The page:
Step 7: Use your masterful woodworking skills to make up a "flask," which is a split box in which to pack casting sand around a wooden pattern of the part you want to cast, forming the mold. (Unfortunately, my woodworking skills stopped at having never quite finished a really ugly spice rack in high-school shop class, so for me, this part was much more difficult than it probably should have been. On the bright side, I had a good excuse to buy a wood plane, a miter box and backsaw, and a countersinking bit! A table saw would have made this much easier, but when you're a klutz like me, it's a lot harder to cut your fingers off with a manually operated saw!) When it's all screwed together (and who doesn't enjoy that?) it might look something like this:
I thought this part would be a drag, but I learned to cope. (A little foundry humor there. You see, the bottom half of a flask is called the "drag," and the top half is called the "cope." Get it? Drag? Cope? Oh, never mind...)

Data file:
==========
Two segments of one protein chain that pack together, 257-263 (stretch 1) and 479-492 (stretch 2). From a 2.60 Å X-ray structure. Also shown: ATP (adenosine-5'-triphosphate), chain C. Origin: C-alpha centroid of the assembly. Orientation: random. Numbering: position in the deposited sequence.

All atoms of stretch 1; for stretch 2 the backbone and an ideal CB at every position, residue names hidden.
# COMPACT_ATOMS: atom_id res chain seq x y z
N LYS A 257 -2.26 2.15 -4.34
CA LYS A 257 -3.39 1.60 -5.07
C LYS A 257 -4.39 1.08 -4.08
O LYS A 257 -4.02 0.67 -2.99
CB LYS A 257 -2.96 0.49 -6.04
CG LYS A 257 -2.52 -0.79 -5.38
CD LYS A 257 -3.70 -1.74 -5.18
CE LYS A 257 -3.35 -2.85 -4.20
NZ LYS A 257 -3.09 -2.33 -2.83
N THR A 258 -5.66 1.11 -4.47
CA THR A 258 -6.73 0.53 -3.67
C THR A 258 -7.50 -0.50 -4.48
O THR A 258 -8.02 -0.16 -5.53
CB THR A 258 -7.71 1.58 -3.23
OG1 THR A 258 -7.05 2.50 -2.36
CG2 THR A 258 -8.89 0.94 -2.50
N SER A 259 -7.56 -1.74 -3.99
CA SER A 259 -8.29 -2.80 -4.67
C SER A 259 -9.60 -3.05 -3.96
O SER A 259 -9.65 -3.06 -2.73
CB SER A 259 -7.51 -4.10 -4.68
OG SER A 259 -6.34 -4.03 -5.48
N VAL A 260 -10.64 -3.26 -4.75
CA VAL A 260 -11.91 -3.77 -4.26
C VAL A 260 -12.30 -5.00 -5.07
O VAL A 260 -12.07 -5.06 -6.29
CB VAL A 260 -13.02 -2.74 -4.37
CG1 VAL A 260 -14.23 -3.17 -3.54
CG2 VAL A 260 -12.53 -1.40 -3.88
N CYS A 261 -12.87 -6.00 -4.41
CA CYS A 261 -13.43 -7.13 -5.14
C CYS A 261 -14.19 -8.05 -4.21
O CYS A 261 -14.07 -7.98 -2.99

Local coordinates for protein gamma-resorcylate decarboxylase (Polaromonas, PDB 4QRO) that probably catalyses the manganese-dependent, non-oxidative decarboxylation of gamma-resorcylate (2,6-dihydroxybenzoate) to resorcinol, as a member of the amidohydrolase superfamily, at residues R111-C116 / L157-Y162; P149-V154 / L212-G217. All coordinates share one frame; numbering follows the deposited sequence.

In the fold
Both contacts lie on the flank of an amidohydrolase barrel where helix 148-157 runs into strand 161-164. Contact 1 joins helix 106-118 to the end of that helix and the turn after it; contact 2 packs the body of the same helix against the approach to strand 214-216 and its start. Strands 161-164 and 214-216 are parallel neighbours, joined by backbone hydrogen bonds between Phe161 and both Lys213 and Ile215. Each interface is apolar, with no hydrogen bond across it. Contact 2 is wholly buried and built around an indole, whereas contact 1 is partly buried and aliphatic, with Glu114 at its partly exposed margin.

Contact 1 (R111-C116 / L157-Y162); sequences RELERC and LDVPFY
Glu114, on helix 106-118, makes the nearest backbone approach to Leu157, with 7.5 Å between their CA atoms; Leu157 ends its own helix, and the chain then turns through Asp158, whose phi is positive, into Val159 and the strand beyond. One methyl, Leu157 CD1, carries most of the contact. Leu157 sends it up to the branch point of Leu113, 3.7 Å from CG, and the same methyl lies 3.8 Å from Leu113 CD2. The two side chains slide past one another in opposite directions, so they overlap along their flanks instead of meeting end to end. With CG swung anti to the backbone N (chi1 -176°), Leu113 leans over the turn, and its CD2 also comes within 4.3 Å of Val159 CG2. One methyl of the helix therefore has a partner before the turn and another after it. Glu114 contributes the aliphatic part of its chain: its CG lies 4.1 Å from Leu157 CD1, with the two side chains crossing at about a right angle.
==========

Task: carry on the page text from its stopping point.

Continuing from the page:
|Step 8: The very cool (but kind of
scary) "Ron Reil" propane burner. Basically, it
consists of three pieces of pipe of various sizes, and a "reducer bell",
assembled in a way nature (let alone Underwriters Labs)
never intended. In a nutshell, pressurized propane shoots down the center of a long
pipe through a tiny hole in the side of the small pipe which spans the large end of the
reducer. The reducer forms a venturi down which the pressurized propane rushes,
pulling air in around the sides as it goes. (Hey - I'm making